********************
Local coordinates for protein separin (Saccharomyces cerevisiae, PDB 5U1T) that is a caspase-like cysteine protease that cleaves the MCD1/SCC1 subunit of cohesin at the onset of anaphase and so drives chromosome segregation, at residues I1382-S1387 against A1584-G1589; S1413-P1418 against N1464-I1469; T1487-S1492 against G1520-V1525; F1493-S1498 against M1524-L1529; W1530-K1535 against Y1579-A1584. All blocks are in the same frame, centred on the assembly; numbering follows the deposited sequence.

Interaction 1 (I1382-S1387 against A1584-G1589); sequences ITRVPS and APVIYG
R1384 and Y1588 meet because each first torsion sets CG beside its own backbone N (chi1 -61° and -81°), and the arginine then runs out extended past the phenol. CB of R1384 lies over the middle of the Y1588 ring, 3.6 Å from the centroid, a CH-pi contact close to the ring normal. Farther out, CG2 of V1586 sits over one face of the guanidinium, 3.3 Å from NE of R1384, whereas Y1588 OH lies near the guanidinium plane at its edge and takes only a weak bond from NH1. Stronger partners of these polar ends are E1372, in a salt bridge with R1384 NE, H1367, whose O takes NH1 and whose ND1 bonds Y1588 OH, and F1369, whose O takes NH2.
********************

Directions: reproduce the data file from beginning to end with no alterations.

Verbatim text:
Local coordinates for protein separin (Saccharomyces cerevisiae, PDB 5U1T) that is a caspase-like cysteine protease that cleaves the MCD1/SCC1 subunit of cohesin at the onset of anaphase and so drives chromosome segregation, at residues I1382-S1387 against A1584-G1589; S1413-P1418 against N1464-I1469; T1487-S1492 against G1520-V1525; F1493-S1498 against M1524-L1529; W1530-K1535 against Y1579-A1584. All blocks are in the same frame, centred on the assembly; numbering follows the deposited sequence.

Interaction 1 (I1382-S1387 against A1584-G1589); sequences ITRVPS and APVIYG
R1384 and Y1588 meet because each first torsion sets CG beside its own backbone N (chi1 -61° and -81°), and the arginine then runs out extended past the phenol. CB of R1384 lies over the middle of the Y1588 ring, 3.6 Å from the centroid, a CH-pi contact close to the ring normal. Farther out, CG2 of V1586 sits over one face of the guanidinium, 3.3 Å from NE of R1384, whereas Y1588 OH lies near the guanidinium plane at its edge and takes only a weak bond from NH1. Stronger partners of these polar ends are E1372, in a salt bridge with R1384 NE, H1367, whose O takes NH1 and whose ND1 bonds Y1588 OH, and F1369, whose O takes NH2.